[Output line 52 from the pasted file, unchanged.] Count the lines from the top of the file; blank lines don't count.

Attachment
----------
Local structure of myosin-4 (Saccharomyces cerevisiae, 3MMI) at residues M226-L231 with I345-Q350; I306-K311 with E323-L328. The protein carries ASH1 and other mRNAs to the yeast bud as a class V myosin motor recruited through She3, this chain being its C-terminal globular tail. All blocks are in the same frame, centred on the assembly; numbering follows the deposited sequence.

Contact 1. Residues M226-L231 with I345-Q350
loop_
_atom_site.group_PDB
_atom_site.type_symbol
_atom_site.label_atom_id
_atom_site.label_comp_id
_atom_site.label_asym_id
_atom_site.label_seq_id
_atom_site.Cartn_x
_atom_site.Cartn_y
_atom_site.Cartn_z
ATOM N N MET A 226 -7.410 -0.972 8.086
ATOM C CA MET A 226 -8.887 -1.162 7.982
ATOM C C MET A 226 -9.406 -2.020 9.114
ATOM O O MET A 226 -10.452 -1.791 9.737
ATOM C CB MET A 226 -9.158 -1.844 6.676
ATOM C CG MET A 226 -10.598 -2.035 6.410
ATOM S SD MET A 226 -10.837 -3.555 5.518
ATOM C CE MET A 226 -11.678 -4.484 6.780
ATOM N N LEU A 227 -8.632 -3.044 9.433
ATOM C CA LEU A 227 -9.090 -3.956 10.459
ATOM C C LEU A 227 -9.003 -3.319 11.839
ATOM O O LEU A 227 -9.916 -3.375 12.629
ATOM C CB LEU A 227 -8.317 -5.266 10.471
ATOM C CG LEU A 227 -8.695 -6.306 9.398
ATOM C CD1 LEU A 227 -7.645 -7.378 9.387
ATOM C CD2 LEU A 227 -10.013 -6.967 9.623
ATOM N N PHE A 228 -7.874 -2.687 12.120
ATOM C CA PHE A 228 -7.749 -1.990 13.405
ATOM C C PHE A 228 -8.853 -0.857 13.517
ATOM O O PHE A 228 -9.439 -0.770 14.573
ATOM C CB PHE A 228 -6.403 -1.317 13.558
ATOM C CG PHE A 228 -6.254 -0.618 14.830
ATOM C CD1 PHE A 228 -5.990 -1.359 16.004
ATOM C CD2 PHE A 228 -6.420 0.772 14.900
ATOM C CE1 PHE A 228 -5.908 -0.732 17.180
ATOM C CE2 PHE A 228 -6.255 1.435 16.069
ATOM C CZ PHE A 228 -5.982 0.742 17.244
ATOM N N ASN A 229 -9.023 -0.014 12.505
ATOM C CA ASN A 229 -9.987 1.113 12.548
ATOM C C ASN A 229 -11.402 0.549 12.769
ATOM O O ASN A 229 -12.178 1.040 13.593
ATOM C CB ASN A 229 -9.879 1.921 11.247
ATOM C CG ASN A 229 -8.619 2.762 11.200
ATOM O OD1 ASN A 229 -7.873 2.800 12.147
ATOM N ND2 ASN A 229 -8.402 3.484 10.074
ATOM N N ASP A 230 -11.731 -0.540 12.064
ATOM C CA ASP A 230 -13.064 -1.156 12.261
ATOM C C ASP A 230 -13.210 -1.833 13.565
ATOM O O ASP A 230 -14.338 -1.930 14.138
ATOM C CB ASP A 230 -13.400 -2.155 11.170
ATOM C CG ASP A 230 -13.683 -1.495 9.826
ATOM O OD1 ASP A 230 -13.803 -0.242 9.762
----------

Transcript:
ATOM C CB ASP A 230 -13.400 -2.155 11.170